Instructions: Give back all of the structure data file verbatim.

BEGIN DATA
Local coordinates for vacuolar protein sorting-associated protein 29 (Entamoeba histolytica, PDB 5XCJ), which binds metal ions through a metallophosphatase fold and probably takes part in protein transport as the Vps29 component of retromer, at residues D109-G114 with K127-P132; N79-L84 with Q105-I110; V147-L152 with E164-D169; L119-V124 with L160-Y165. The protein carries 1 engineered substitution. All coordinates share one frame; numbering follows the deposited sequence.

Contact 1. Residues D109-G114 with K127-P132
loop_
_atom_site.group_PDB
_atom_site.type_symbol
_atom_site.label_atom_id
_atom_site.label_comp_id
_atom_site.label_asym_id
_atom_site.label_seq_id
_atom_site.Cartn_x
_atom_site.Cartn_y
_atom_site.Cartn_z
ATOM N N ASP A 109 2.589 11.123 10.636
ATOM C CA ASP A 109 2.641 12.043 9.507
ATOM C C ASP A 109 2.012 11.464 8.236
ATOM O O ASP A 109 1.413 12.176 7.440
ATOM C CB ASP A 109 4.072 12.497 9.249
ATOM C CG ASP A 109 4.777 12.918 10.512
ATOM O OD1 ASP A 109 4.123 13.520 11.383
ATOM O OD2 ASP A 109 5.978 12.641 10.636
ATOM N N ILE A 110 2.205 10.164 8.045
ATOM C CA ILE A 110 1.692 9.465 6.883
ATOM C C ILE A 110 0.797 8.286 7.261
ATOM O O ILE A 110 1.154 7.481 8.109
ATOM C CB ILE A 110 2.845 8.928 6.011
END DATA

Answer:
Local coordinates for vacuolar protein sorting-associated protein 29 (Entamoeba histolytica, PDB 5XCJ), which binds metal ions through a metallophosphatase fold and probably takes part in protein transport as the Vps29 component of retromer, at residues D109-G114 with K127-P132; N79-L84 with Q105-I110; V147-L152 with E164-D169; L119-V124 with L160-Y165. The protein carries 1 engineered substitution. All coordinates share one frame; numbering follows the deposited sequence.

Contact 1. Residues D109-G114 with K127-P132
loop_
_atom_site.group_PDB
_atom_site.type_symbol
_atom_site.label_atom_id
_atom_site.label_comp_id
_atom_site.label_asym_id
_atom_site.label_seq_id
_atom_site.Cartn_x
_atom_site.Cartn_y
_atom_site.Cartn_z
ATOM N N ASP A 109 2.589 11.123 10.636
ATOM C CA ASP A 109 2.641 12.043 9.507
ATOM C C ASP A 109 2.012 11.464 8.236
ATOM O O ASP A 109 1.413 12.176 7.440
ATOM C CB ASP A 109 4.072 12.497 9.249
ATOM C CG ASP A 109 4.777 12.918 10.512
ATOM O OD1 ASP A 109 4.123 13.520 11.383
ATOM O OD2 ASP A 109 5.978 12.641 10.636
ATOM N N ILE A 110 2.205 10.164 8.045
ATOM C CA ILE A 110 1.692 9.465 6.883
ATOM C C ILE A 110 0.797 8.286 7.261
ATOM O O ILE A 110 1.154 7.481 8.109
ATOM C CB ILE A 110 2.845 8.928 6.011